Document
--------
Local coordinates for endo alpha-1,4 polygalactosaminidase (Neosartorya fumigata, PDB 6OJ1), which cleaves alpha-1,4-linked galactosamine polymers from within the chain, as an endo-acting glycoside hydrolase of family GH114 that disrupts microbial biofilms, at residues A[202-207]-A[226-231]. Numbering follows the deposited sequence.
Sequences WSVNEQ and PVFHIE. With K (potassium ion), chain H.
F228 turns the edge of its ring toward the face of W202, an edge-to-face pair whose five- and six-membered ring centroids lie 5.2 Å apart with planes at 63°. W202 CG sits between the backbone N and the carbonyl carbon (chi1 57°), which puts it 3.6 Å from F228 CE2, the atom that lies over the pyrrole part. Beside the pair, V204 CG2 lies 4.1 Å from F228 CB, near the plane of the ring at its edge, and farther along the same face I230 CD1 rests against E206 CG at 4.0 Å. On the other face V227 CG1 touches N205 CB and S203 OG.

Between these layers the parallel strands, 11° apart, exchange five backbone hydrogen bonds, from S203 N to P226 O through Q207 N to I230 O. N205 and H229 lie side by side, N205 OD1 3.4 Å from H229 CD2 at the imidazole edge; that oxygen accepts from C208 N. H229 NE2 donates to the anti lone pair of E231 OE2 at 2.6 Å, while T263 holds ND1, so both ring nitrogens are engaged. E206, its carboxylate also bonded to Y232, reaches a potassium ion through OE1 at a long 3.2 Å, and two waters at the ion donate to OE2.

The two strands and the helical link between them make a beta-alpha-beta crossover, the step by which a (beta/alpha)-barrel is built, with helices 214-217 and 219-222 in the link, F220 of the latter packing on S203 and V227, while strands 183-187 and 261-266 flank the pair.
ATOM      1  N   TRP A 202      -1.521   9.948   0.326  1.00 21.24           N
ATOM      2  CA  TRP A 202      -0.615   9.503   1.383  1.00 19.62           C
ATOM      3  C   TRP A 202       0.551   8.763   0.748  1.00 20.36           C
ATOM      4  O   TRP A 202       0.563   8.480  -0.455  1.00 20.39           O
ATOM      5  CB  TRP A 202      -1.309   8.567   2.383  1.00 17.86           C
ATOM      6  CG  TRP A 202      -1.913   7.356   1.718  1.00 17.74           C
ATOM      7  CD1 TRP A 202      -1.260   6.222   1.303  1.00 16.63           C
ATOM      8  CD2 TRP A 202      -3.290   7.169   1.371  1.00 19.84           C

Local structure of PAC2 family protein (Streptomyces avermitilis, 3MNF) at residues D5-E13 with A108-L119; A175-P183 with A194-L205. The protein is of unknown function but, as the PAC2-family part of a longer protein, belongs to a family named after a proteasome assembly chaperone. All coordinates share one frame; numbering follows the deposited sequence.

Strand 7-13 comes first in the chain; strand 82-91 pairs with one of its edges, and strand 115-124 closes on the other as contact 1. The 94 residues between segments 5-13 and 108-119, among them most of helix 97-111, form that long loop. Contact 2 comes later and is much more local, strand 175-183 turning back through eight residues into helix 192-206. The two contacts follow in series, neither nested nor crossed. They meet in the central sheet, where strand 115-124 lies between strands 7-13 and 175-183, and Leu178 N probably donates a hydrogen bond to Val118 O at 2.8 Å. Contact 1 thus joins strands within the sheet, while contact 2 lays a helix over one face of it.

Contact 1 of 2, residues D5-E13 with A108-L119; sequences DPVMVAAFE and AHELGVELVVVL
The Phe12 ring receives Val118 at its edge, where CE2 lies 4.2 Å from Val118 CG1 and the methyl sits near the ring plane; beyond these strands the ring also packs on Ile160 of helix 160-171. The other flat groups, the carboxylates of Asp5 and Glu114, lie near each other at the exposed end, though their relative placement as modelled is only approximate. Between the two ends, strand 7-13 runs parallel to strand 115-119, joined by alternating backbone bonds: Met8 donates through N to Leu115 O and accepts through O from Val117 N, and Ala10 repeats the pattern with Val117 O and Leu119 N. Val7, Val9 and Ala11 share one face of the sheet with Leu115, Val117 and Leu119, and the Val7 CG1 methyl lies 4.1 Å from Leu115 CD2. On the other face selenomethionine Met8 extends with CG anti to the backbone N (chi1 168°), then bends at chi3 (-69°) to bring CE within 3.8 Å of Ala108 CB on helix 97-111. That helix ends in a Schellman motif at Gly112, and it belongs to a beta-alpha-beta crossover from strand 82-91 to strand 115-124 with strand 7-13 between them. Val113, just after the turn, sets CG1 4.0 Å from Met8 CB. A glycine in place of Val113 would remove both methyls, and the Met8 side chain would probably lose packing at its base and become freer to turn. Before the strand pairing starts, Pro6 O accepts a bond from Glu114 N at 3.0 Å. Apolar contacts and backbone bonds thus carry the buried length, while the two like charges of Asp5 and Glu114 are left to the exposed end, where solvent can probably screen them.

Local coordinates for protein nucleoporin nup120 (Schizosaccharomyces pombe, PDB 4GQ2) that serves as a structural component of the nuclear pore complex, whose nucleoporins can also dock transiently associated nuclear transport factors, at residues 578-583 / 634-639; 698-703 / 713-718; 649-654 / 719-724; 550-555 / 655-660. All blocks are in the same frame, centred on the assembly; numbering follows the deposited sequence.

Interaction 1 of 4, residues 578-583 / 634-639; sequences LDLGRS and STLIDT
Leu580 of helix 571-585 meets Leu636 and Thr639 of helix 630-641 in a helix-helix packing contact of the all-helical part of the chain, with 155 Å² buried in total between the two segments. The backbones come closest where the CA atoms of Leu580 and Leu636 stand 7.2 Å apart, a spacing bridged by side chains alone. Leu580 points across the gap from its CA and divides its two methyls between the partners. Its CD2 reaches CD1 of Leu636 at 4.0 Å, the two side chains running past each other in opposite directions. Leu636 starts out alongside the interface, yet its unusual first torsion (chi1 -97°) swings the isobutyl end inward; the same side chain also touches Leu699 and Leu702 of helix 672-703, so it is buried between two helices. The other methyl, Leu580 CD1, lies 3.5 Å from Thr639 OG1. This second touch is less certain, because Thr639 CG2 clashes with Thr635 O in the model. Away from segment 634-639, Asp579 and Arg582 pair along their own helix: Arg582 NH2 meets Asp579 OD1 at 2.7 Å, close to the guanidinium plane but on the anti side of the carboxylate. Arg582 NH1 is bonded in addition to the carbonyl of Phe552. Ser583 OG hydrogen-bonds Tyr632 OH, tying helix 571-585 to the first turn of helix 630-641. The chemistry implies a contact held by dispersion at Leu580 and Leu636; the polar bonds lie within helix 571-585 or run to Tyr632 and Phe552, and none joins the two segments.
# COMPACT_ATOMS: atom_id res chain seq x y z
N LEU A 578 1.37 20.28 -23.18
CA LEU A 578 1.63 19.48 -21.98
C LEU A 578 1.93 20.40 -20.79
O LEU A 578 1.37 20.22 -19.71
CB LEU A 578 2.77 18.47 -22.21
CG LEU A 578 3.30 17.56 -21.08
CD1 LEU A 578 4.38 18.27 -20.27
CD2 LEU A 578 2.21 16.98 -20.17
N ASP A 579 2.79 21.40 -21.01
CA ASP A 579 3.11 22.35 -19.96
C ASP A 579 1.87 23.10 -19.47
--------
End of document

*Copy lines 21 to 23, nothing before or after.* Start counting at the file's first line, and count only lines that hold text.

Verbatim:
# COMPACT_ATOMS: atom_id res chain seq x y z
N LEU A 578 1.37 20.28 -23.18
CA LEU A 578 1.63 19.48 -21.98